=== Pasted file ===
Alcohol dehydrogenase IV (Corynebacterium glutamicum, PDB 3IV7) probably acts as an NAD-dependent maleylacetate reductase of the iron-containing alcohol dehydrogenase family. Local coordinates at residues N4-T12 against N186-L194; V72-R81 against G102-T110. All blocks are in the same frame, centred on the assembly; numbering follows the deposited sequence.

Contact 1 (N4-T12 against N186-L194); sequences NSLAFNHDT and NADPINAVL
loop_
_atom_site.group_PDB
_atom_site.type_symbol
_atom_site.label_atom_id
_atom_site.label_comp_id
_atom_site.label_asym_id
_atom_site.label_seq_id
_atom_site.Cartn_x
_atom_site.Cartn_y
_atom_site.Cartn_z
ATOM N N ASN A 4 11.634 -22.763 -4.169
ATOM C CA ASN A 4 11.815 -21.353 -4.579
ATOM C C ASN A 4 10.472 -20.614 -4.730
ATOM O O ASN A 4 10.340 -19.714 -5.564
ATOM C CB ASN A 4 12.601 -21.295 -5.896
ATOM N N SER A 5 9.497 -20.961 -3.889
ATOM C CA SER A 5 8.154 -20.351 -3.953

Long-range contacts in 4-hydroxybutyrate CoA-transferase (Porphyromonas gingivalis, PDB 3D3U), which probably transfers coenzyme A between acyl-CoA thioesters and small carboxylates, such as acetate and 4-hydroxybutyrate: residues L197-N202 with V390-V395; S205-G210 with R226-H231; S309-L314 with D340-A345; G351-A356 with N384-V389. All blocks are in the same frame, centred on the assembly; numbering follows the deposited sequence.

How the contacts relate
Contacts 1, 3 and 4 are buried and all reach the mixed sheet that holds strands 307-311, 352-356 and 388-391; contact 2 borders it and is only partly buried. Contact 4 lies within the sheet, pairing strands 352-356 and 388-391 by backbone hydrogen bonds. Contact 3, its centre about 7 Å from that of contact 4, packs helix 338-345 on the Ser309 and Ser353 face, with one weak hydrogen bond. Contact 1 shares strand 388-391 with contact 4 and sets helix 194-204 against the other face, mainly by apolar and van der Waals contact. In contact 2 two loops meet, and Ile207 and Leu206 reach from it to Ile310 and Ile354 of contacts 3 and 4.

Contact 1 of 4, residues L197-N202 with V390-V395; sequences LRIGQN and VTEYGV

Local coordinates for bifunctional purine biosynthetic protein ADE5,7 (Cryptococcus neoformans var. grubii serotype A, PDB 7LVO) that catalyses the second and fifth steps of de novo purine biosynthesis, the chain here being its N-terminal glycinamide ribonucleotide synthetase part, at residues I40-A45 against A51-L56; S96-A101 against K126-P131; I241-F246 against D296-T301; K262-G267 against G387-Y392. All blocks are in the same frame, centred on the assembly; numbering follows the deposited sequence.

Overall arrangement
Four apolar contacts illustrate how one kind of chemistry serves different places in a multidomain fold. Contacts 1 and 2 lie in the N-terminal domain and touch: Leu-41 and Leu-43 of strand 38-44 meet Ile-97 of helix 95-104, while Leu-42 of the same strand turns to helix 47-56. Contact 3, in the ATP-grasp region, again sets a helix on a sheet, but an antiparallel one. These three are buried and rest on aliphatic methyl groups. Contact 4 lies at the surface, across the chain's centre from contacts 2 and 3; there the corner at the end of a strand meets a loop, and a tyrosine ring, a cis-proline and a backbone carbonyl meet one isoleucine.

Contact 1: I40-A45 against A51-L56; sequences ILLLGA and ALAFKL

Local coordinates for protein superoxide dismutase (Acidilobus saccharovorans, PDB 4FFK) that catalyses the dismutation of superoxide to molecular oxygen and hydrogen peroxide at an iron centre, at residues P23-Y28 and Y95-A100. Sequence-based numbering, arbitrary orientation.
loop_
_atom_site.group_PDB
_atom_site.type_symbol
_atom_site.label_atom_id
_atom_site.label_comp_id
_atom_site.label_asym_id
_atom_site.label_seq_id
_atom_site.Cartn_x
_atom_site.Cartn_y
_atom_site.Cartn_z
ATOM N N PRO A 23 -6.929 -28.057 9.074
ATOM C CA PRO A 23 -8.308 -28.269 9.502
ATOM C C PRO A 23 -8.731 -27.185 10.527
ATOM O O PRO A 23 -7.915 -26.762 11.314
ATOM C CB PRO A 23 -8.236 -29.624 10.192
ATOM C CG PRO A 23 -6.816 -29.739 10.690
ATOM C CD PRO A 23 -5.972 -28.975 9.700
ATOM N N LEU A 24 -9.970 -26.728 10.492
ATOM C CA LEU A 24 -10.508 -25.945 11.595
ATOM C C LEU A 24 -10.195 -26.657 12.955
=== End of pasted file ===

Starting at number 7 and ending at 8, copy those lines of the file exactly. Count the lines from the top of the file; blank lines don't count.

_atom_site.label_comp_id
_atom_site.label_asym_id